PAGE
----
Blood sugar is incredibly tightly regulated.
The average person has a single tablespoon of glucose circulating in their bloodstream.
Insulin, released by the pancreas after a meal keeps glucose in tight control.
Think of what happens when you go out and order a Coke.
A 354ml (12 oz) Coke contains 39g of sugar.
Shortly after drinking it, this 39g of sugar will flood the bloodstream, increasing the blood glucose level rapidly, and resulting in a surge of insulin to quickly pack this away as fat or glycogen and maintain blood glucose in the normal range. (For those of you, deeper into the science, I am ignoring the fructose for now - more on that in a future blog).
Over time, if repeated, your body's insulin receptors will become resistant to insulin, requiring ever higher levels of insulin to maintain tight blood sugars
Some of you may dismiss the fact that Coke contains almost 10X the amount of sugar that normally circulates in the body by pointing out that you don't eat junk food.
But do you realize the effects of other foods on your blood sugar levels?
Glycemic Index (GI) was introduced by David Jenkins and colleagues in order to compare the response of a carbohydrate containing food to that of pure glucose.
The standardized method calculates GI as 100 times the total blood glucose response (area under the curve) for 2 hrs after a meal to a food containing 50g of carbohydrates divided by 100 times the totatl blood glucose response to 50 g of glucose - each performed in 10 people of normal health.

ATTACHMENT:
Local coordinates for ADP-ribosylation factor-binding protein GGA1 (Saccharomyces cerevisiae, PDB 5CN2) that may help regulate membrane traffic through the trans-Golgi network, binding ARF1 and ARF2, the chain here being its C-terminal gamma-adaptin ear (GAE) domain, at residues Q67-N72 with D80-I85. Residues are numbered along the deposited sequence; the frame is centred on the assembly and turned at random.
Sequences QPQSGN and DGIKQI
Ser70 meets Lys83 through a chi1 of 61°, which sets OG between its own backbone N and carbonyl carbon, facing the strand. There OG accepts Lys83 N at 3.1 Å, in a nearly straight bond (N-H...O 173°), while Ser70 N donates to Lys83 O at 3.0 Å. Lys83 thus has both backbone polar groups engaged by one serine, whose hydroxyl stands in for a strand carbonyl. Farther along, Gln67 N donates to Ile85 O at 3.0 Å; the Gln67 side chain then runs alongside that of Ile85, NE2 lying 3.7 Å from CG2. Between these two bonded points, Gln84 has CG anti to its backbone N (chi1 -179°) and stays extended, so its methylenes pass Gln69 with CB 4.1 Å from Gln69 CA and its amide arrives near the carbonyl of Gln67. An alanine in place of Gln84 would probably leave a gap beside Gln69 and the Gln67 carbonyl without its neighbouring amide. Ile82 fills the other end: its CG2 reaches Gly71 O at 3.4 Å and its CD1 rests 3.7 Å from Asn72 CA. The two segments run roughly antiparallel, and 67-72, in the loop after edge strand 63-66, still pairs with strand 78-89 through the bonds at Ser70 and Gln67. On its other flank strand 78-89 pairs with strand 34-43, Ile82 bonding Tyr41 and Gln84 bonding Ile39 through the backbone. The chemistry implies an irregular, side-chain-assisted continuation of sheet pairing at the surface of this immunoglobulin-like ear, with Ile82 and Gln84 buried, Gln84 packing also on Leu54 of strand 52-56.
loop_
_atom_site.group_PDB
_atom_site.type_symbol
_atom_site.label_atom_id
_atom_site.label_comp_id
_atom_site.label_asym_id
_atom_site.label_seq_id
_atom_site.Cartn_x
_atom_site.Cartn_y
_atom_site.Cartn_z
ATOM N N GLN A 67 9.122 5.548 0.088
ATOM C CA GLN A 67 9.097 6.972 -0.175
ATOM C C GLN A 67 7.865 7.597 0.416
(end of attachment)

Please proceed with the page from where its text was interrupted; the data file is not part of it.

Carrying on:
A food with high GI has a greater effect on blood glucose than a lower GI.:
Glycemic Index is very useful to compare foods because it is standardized to the same amount of carbohydrate, but as common sense dictates some foods have more carbohydrate density than others - think of brocolli vs table sugar.
This observation lead to the introduction of another concept - Glycemic Load, which allows the comparison between foods at the usual amounts that we consume.
Glycemic Load essentially answers the two questions that are relevant to determine the glucose response of foods:
Or as David Unwin has so eloquently put it:
A definitive list of Glycemic Load values can be found at http://www.mendosa.com/gilists.htm
While very useful, Glycemic Index and Load are often poorly understood by doctors let alone patients.
This lead Unwin, through his experience as a GP from the north of England, to come up with a new way to express Glycemic Load - as teaspoon of sugar equivalents.
From this perspective, a serving of basmati rice is the equivalent of 10.1 teaspoons of sugar, while the 354ml (12 oz) Coke has 9 teaspoons!
Before I share a really useful infographic - let me share two thoughts:
So for anyone trying to lose weight, and especially for anyone with diabetes (or pre-diabetes) understanding the glycemic load and avoiding the sugar equivalents is a great strategy.
Dr. Brendan Byrne